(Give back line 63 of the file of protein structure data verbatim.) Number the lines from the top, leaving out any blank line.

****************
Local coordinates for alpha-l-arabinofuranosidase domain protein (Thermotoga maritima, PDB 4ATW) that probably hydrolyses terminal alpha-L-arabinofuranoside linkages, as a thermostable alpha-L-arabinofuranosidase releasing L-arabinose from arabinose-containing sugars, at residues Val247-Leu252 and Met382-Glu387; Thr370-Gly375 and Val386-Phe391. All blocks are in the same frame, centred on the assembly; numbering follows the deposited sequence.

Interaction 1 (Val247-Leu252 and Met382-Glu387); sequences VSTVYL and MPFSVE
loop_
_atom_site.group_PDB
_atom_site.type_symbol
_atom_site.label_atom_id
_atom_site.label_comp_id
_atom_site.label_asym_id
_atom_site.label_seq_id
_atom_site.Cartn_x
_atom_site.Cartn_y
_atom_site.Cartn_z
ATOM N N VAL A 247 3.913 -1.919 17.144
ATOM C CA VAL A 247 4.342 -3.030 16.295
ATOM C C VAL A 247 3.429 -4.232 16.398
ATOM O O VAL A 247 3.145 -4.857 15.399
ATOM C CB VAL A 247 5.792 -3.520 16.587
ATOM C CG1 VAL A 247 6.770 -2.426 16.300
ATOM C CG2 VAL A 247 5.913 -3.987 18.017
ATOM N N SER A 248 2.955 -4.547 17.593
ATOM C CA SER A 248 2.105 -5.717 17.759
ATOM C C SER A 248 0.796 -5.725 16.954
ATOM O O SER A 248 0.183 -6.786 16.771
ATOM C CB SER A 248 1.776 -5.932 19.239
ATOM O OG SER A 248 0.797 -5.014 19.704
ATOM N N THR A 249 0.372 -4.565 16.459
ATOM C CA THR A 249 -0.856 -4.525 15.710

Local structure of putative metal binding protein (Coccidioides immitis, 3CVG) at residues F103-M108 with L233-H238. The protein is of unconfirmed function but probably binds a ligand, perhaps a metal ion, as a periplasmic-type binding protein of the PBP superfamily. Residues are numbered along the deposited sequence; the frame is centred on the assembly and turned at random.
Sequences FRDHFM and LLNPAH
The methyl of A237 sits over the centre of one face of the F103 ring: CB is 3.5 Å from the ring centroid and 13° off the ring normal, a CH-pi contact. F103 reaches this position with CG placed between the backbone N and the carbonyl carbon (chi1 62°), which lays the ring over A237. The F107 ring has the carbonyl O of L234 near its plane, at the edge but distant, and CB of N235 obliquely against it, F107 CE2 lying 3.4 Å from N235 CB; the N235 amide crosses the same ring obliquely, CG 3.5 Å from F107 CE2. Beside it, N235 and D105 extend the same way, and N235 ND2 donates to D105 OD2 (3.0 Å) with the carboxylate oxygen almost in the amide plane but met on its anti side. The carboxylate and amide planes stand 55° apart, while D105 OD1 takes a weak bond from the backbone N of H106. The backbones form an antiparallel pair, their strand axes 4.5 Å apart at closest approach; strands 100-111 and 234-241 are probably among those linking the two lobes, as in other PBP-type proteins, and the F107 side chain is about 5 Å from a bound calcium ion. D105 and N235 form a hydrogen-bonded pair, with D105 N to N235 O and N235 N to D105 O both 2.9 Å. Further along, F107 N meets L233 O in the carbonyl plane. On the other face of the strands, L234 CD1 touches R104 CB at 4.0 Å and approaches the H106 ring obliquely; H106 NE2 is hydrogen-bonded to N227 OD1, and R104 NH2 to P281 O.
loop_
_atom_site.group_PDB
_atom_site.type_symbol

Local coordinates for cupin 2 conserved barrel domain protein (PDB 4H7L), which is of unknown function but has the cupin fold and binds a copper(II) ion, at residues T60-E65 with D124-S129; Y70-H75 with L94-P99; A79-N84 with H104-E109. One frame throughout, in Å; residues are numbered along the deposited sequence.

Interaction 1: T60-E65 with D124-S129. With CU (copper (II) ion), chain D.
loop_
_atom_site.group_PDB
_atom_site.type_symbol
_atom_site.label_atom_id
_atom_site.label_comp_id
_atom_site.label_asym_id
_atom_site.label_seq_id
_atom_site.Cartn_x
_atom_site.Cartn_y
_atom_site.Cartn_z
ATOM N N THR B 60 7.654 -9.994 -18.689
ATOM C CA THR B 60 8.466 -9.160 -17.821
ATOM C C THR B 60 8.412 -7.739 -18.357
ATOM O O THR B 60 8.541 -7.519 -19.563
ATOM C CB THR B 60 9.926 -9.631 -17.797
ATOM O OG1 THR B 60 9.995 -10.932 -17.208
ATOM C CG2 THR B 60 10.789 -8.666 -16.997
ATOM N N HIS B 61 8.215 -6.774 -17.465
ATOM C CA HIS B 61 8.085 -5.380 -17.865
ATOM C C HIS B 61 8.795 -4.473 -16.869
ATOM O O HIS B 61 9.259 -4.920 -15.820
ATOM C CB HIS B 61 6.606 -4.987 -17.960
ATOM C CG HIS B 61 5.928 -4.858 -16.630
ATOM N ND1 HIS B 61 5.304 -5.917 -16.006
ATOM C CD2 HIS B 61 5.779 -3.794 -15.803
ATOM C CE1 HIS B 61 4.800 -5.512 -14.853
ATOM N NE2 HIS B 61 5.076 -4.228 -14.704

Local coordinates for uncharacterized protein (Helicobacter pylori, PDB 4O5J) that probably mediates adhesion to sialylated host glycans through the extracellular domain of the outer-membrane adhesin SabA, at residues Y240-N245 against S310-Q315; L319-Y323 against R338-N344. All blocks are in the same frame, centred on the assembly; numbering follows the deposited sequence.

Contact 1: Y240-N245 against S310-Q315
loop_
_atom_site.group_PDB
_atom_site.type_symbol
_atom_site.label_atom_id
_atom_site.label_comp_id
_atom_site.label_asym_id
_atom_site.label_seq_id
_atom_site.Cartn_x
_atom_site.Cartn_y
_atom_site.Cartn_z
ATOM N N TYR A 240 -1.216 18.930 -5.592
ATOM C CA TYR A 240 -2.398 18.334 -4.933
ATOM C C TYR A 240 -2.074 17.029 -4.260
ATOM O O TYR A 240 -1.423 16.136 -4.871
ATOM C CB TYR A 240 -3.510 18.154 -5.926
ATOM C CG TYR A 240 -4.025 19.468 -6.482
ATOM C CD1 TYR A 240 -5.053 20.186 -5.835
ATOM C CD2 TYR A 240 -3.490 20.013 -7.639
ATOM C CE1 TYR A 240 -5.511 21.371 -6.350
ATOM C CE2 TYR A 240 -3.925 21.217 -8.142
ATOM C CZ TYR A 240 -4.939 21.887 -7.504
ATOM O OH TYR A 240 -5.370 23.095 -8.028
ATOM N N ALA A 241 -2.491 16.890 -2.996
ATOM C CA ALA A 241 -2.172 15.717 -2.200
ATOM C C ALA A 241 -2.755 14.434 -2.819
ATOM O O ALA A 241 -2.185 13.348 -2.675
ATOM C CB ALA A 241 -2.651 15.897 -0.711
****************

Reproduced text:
Local coordinates for uncharacterized protein (Helicobacter pylori, PDB 4O5J) that probably mediates adhesion to sialylated host glycans through the extracellular domain of the outer-membrane adhesin SabA, at residues Y240-N245 against S310-Q315; L319-Y323 against R338-N344. All blocks are in the same frame, centred on the assembly; numbering follows the deposited sequence.